Palmetto Trail boardwalk opens through Wateree Swamp
The Palmetto Trail, a planned 500 mile cross-state hiking trail that also allows bicycling and equestrian use on some sections, continues to expand. With over 350 miles completed, the trail path meanders beside lakes, across mountain ridges, through forests, into towns big and small, and across swamps. It showcases conservation and preservation from mountains to sea, provides free public access to active, healthy outdoor recreation, and fosters tourism, business, and economic development.
The trail now features an elevated boardwalk through Wateree Swamp to provide year-round access “to a marvelous trek through nature and history,” according to a press release.
The three-quarter-mile trestle boardwalk, opened in April by the Palmetto Conservation Foundation, is elevated 15 feet above the swamp on reclaimed piers that once supported the historic South Carolina Railroad. For a 60-foot section where the piers could not be reclaimed, PCF installed the first suspension bridge on the trail. SCE&G, a dedicated corporate partner of the Trail and the boardwalk, donated additional funding for the suspension bridge.
The PCF also added several miles of forest trails in Richland County and a trailhead on Farmstead Road off U.S. Hwy 601, which lengthens Wateree Passage from 7.2 to 11.4 miles. The boardwalk is about midway between the new trailhead and an existing trailhead located in Poinsett State Park in Sumter County.
The South Carolina Railroad achieved notoriety in the final days of the Civil War when Union Gen. Edward Potter launched his now famous “Potter’s Raid.” His troops destroyed Confederate Army stores contained in some 200 cars sidelined at Middleton Depot and the Wateree Swamp.
Today, some of the warped iron rails can still be seen at Sumter Junction (aka Wateree Junction) as one hikes or bikes the Palmetto Trail on the Wateree Passage. The PCF plans to install historical markers to commemorate the landmark.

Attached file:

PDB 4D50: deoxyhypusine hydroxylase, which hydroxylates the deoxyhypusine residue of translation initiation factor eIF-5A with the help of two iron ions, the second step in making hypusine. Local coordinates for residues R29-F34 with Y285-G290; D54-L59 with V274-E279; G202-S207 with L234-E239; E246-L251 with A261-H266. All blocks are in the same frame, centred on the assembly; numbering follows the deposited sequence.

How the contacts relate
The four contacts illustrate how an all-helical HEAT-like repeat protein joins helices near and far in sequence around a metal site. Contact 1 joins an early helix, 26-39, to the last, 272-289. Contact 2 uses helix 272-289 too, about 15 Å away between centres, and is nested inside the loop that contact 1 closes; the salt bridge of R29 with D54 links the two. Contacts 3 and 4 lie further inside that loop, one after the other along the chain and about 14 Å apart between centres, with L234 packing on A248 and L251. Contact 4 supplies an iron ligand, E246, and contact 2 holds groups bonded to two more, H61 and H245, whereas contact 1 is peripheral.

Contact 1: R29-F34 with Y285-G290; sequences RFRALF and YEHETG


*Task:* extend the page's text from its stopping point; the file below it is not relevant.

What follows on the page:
Locally, the Awendaw Passage is the coastal terminus of the mountains-to-sea trail. The Awendaw Passage section, a 7.1 mile easy hike, has three access points with parking, including at the Buck Hall Recreation Area trailhead off of Hwy. 17 North. Starting at the Intracoastal Waterway, the trail meanders westward through a maritime forest and offers sweeping vistas of Lowcountry salt marsh along Awendaw Creek. At Walnut Grove, look for a scenic overlook and boardwalk. A canoe launch for Awendaw Creek is located at the end of Rosa Green Road, another access point to the trail. The third access point with parking is at Steed Creek trailhead, which is also where you can pick up the Swamp Fox Passage that takes you westward through the Francis Marion Forest.
The Swamp Fox Passage includes 47 miles of trails and is the longest section of the cross-state Palmetto Trail. The passage traverses four distinct ecosystems through Francis Marion National Forest. In addition to access at the Steed Creek trailhead on Hwy. 17 South, there is access at the Halfway Creek Camp Site off of Steed Creek Road, Witherbee Ranger Station in Huger and at the US Hwy 52 (western) Trailhead located not far from Moncks Corner.
The scenic Palmetto Trail is one of 16 cross-state trails in the United States and is recognized regionally and nationally as a visitor-friendly attraction. For more information, including maps and direction to trailheads, visit www.palmettoconservation.org.